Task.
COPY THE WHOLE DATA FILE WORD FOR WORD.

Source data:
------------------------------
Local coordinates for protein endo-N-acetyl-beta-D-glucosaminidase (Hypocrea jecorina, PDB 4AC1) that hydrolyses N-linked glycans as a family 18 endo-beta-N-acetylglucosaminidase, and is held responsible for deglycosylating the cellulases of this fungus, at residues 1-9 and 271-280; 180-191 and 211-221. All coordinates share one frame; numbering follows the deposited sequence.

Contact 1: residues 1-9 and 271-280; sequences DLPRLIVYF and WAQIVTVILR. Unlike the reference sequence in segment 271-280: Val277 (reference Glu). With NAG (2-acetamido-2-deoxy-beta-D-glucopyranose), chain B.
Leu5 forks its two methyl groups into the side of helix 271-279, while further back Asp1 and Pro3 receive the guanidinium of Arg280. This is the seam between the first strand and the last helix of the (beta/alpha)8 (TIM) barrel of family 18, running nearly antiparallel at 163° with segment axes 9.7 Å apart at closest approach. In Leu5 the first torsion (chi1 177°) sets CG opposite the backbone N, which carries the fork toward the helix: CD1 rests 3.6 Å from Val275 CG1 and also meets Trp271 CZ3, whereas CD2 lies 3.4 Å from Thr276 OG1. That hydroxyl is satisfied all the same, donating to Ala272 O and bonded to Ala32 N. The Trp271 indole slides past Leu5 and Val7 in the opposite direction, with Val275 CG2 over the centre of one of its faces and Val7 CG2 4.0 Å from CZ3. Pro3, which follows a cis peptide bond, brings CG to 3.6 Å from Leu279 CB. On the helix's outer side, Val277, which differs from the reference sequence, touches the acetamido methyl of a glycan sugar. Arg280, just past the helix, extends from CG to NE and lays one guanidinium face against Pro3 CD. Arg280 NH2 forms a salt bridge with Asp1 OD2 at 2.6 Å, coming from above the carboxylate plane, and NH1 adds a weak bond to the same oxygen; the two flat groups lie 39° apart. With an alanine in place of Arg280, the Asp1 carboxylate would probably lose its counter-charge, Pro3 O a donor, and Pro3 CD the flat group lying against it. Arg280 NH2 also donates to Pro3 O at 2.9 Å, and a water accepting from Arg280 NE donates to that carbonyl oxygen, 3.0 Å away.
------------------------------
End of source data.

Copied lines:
Local coordinates for protein endo-N-acetyl-beta-D-glucosaminidase (Hypocrea jecorina, PDB 4AC1) that hydrolyses N-linked glycans as a family 18 endo-beta-N-acetylglucosaminidase, and is held responsible for deglycosylating the cellulases of this fungus, at residues 1-9 and 271-280; 180-191 and 211-221. All coordinates share one frame; numbering follows the deposited sequence.

Contact 1: residues 1-9 and 271-280; sequences DLPRLIVYF and WAQIVTVILR. Unlike the reference sequence in segment 271-280: Val277 (reference Glu). With NAG (2-acetamido-2-deoxy-beta-D-glucopyranose), chain B.
Leu5 forks its two methyl groups into the side of helix 271-279, while further back Asp1 and Pro3 receive the guanidinium of Arg280. This is the seam between the first strand and the last helix of the (beta/alpha)8 (TIM) barrel of family 18, running nearly antiparallel at 163° with segment axes 9.7 Å apart at closest approach. In Leu5 the first torsion (chi1 177°) sets CG opposite the backbone N, which carries the fork toward the helix: CD1 rests 3.6 Å from Val275 CG1 and also meets Trp271 CZ3, whereas CD2 lies 3.4 Å from Thr276 OG1. That hydroxyl is satisfied all the same, donating to Ala272 O and bonded to Ala32 N. The Trp271 indole slides past Leu5 and Val7 in the opposite direction, with Val275 CG2 over the centre of one of its faces and Val7 CG2 4.0 Å from CZ3. Pro3, which follows a cis peptide bond, brings CG to 3.6 Å from Leu279 CB. On the helix's outer side, Val277, which differs from the reference sequence, touches the acetamido methyl of a glycan sugar. Arg280, just past the helix, extends from CG to NE and lays one guanidinium face against Pro3 CD. Arg280 NH2 forms a salt bridge with Asp1 OD2 at 2.6 Å, coming from above the carboxylate plane, and NH1 adds a weak bond to the same oxygen; the two flat groups lie 39° apart. With an alanine in place of Arg280, the Asp1 carboxylate would probably lose its counter-charge, Pro3 O a donor, and Pro3 CD the flat group lying against it. Arg280 NH2 also donates to Pro3 O at 2.9 Å, and a water accepting from Arg280 NE donates to that carbonyl oxygen, 3.0 Å away.